A similar situation may happen now with the GPS devices. TomTom and Garmin were selling a lot and making a lot of money just 2-3 years ago but now, with such an excellent array of GPS capabilities in most smartphones, their business is suffering. Even though TomTom have a very fine mobile app, they still install the map in your phone memory and they still want you to pay for traffic information and for the update of the maps, while other apps just upload the up-to-date information as you use them. TomTom are trying to prevent their mobile app from cannibalizing their GPS business model (where you pay for traffic and map updates) but they may well find themselves out of business in not too long if things keep progressing at the current pace.

Ignacio Gafo January 22, 2012 - 11:40 pm

Thanks Mr Cuñado for your comment. Let me anyway, share my vision around Tom Tom: They are a company I know well because of my work at Vodafone, and I can tell that they know where they stand. They fully realze the market trends and are striving to diversify their product portfolio and business model, creating for instance b2b business models.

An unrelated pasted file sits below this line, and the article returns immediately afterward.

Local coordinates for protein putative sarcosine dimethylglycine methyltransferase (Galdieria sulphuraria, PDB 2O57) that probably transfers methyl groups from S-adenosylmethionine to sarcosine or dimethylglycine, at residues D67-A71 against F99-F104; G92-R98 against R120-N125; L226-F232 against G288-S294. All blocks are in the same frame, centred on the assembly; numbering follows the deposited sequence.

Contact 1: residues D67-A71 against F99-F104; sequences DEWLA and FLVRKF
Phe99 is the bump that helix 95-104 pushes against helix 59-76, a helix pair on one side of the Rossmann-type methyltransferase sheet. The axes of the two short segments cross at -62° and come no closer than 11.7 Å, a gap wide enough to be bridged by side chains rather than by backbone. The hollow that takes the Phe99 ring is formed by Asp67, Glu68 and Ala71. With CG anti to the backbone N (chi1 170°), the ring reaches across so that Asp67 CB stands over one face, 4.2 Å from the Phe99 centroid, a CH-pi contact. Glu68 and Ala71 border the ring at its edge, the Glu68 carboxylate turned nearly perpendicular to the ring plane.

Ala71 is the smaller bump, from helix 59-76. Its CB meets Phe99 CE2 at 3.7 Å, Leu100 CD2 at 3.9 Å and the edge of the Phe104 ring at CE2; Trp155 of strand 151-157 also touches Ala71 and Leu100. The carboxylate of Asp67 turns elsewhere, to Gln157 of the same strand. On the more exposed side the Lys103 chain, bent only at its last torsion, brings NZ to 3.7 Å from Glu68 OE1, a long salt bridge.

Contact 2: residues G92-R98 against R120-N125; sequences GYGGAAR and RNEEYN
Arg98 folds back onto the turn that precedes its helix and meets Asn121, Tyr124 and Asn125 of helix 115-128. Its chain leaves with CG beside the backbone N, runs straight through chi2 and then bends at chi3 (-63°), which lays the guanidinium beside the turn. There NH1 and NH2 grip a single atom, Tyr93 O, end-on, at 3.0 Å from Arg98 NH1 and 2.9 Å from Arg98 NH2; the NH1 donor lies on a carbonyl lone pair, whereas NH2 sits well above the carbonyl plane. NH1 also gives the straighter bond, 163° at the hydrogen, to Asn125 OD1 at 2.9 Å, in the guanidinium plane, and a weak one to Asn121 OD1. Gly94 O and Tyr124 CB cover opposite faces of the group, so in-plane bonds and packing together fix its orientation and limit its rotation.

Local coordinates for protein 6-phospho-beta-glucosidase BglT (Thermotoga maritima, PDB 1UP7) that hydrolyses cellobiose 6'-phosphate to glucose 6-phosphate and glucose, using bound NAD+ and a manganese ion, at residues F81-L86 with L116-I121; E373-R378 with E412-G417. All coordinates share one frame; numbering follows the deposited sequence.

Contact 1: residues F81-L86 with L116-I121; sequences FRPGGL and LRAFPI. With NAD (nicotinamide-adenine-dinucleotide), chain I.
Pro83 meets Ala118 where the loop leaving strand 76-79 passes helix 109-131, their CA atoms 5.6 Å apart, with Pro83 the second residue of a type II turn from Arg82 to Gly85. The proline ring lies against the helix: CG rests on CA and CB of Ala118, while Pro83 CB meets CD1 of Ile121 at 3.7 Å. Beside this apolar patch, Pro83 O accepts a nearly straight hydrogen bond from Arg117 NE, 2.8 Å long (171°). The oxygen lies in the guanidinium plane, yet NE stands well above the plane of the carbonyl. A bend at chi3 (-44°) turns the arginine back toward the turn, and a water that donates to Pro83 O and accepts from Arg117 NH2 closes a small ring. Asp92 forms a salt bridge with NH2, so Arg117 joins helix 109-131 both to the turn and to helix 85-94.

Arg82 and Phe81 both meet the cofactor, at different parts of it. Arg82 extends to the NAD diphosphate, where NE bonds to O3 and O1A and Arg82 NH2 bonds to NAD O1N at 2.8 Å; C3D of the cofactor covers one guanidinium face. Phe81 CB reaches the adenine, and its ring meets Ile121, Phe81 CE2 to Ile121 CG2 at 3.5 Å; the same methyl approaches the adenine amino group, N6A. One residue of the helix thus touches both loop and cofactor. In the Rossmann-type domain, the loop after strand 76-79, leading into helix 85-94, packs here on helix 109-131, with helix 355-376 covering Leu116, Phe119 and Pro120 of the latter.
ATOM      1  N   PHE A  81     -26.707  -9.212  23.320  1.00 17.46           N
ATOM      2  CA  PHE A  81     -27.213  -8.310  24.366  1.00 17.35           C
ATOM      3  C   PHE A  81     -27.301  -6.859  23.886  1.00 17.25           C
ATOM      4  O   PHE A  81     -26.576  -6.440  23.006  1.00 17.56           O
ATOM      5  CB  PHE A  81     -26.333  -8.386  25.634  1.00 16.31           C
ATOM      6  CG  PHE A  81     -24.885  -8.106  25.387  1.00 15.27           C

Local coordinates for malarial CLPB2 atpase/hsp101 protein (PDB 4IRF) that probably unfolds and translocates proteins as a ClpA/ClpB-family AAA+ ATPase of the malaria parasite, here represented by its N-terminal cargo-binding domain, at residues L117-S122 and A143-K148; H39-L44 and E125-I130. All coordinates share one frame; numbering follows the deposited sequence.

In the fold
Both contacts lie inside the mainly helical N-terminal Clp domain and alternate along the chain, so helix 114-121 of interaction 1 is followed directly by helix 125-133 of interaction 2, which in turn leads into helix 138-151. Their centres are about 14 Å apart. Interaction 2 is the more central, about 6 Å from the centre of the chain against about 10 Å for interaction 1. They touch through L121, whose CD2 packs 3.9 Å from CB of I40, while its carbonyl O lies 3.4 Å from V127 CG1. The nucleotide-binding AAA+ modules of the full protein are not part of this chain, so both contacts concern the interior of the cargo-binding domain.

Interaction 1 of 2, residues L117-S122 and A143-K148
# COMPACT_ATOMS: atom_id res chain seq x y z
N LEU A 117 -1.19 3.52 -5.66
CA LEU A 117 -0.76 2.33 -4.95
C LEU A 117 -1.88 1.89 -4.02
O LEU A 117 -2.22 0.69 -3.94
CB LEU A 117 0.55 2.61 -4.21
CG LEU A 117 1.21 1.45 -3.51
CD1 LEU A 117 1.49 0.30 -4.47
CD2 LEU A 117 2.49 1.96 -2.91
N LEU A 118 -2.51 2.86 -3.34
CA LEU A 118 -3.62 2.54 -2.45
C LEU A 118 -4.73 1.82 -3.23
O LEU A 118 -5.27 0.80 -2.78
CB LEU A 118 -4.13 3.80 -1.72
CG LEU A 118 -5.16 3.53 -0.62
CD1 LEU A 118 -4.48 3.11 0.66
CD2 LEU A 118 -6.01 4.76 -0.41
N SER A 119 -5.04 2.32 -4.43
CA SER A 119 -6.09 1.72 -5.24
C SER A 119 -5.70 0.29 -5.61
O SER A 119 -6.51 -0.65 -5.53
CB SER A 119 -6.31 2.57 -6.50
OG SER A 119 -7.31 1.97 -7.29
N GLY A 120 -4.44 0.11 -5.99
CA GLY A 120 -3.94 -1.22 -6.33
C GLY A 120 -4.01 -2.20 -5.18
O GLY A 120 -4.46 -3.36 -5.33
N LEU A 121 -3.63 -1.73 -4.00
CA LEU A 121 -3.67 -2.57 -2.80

Antonio Huete January 25, 2012 - 2:05 am

Gracias por compartirlo, me ha gustado mucho. ¿Que piensas sobre e-learning? Gracias

Antonio Huete January 25, 2012 - 2:06 am

Puedo compartirlo?

Ignacio Gafo January 25, 2012 - 9:33 am

Hola Antonio.
Por supuesto que puedes compartirlo con quien quieras. La idea es promover abiertamente el markting know-how.
El e-learning es a mi entender el futuro de la educación. Mi experiencia en este sentido en el IE es excelente, sobre todo si se complementa con una parte presencial.

Rosa January 25, 2012 - 4:14 pm

Me gusto mucho el articulo se lo voy a mostrar a unos amigos Tecnología